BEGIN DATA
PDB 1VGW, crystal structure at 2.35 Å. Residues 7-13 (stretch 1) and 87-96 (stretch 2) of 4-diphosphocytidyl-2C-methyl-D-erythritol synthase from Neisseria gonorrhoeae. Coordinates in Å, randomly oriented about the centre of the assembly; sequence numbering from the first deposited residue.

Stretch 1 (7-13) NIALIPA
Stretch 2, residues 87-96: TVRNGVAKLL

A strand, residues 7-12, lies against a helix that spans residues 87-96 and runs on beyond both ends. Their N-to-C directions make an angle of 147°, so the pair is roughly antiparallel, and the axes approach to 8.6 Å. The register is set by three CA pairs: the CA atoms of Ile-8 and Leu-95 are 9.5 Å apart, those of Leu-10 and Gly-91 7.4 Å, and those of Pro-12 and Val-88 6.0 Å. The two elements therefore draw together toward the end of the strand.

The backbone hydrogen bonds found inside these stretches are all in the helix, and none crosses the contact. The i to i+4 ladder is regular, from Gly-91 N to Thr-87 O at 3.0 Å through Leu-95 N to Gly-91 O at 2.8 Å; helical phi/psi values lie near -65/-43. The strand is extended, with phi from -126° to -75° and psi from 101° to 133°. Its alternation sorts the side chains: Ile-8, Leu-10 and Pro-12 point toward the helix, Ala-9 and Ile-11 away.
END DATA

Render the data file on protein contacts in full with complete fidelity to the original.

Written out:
PDB 1VGW, crystal structure at 2.35 Å. Residues 7-13 (stretch 1) and 87-96 (stretch 2) of 4-diphosphocytidyl-2C-methyl-D-erythritol synthase from Neisseria gonorrhoeae. Coordinates in Å, randomly oriented about the centre of the assembly; sequence numbering from the first deposited residue.

Stretch 1 (7-13) NIALIPA
Stretch 2, residues 87-96: TVRNGVAKLL

A strand, residues 7-12, lies against a helix that spans residues 87-96 and runs on beyond both ends. Their N-to-C directions make an angle of 147°, so the pair is roughly antiparallel, and the axes approach to 8.6 Å. The register is set by three CA pairs: the CA atoms of Ile-8 and Leu-95 are 9.5 Å apart, those of Leu-10 and Gly-91 7.4 Å, and those of Pro-12 and Val-88 6.0 Å. The two elements therefore draw together toward the end of the strand.

The backbone hydrogen bonds found inside these stretches are all in the helix, and none crosses the contact. The i to i+4 ladder is regular, from Gly-91 N to Thr-87 O at 3.0 Å through Leu-95 N to Gly-91 O at 2.8 Å; helical phi/psi values lie near -65/-43. The strand is extended, with phi from -126° to -75° and psi from 101° to 133°. Its alternation sorts the side chains: Ile-8, Leu-10 and Pro-12 point toward the helix, Ala-9 and Ile-11 away.